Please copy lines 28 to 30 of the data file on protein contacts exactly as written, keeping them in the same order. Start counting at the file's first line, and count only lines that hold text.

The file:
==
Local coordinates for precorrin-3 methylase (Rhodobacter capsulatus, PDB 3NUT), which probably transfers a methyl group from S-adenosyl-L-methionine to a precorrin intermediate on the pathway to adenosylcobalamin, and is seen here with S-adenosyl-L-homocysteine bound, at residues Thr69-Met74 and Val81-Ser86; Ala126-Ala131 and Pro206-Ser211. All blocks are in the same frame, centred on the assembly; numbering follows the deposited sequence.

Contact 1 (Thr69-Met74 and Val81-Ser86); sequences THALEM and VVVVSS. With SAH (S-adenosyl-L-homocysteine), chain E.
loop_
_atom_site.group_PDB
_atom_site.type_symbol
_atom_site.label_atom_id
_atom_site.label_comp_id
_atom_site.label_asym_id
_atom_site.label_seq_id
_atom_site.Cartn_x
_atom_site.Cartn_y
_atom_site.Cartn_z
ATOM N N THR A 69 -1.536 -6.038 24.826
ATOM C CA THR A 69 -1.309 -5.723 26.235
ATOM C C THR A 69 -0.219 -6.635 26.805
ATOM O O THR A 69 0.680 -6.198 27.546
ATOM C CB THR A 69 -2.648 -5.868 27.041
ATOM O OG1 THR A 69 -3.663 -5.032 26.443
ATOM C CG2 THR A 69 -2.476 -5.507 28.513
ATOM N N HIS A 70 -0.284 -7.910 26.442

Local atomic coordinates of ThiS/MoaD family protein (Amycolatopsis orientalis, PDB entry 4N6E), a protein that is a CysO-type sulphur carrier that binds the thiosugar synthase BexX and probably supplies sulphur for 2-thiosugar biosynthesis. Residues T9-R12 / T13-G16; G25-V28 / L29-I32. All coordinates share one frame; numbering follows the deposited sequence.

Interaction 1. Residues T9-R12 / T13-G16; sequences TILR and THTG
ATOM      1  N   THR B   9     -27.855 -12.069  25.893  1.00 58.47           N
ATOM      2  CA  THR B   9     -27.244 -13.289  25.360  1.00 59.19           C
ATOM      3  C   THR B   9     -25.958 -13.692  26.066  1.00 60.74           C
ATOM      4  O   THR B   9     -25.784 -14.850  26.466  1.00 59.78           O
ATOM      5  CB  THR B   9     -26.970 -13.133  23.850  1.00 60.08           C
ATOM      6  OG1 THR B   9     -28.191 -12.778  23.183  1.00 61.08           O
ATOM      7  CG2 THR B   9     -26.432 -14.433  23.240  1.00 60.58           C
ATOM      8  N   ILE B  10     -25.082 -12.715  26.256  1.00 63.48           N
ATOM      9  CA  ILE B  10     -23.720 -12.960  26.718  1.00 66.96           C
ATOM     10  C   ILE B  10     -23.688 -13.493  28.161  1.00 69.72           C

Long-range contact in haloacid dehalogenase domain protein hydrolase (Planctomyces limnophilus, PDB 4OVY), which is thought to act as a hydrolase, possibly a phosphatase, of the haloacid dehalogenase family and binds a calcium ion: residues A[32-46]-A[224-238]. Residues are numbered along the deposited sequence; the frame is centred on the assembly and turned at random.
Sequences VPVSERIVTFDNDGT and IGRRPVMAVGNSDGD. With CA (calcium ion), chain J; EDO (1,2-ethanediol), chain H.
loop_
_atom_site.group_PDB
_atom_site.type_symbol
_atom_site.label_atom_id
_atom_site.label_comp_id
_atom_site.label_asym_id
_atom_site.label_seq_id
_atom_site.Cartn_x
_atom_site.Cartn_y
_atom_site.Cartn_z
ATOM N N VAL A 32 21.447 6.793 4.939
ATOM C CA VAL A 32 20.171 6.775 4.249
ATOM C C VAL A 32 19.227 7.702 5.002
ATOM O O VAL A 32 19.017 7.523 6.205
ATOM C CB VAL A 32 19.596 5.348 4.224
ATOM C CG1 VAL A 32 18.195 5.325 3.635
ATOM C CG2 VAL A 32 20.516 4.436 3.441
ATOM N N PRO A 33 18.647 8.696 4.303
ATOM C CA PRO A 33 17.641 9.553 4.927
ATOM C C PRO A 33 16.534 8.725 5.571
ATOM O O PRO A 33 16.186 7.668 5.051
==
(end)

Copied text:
ATOM      6  OG1 THR B   9     -28.191 -12.778  23.183  1.00 61.08           O
ATOM      7  CG2 THR B   9     -26.432 -14.433  23.240  1.00 60.58           C
ATOM      8  N   ILE B  10     -25.082 -12.715  26.256  1.00 63.48           N